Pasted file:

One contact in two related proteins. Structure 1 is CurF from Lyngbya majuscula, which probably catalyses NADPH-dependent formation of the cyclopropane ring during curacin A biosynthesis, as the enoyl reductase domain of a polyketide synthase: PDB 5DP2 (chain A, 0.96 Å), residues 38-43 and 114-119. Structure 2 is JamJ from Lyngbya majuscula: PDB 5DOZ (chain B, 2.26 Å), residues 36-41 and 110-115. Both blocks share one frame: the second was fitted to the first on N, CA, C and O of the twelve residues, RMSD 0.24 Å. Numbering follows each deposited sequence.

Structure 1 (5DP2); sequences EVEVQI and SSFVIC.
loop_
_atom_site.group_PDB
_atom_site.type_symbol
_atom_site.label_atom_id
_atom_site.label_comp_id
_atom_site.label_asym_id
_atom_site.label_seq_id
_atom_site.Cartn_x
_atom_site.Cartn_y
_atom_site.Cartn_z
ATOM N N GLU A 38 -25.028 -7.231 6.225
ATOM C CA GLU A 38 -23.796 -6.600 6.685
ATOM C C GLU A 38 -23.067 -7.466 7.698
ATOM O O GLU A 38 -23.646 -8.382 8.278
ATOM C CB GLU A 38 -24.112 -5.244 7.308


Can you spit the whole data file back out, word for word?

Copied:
One contact in two related proteins. Structure 1 is CurF from Lyngbya majuscula, which probably catalyses NADPH-dependent formation of the cyclopropane ring during curacin A biosynthesis, as the enoyl reductase domain of a polyketide synthase: PDB 5DP2 (chain A, 0.96 Å), residues 38-43 and 114-119. Structure 2 is JamJ from Lyngbya majuscula: PDB 5DOZ (chain B, 2.26 Å), residues 36-41 and 110-115. Both blocks share one frame: the second was fitted to the first on N, CA, C and O of the twelve residues, RMSD 0.24 Å. Numbering follows each deposited sequence.

Structure 1 (5DP2); sequences EVEVQI and SSFVIC.
loop_
_atom_site.group_PDB
_atom_site.type_symbol
_atom_site.label_atom_id
_atom_site.label_comp_id
_atom_site.label_asym_id
_atom_site.label_seq_id
_atom_site.Cartn_x
_atom_site.Cartn_y
_atom_site.Cartn_z
ATOM N N GLU A 38 -25.028 -7.231 6.225
ATOM C CA GLU A 38 -23.796 -6.600 6.685
ATOM C C GLU A 38 -23.067 -7.466 7.698
ATOM O O GLU A 38 -23.646 -8.382 8.278
ATOM C CB GLU A 38 -24.112 -5.244 7.308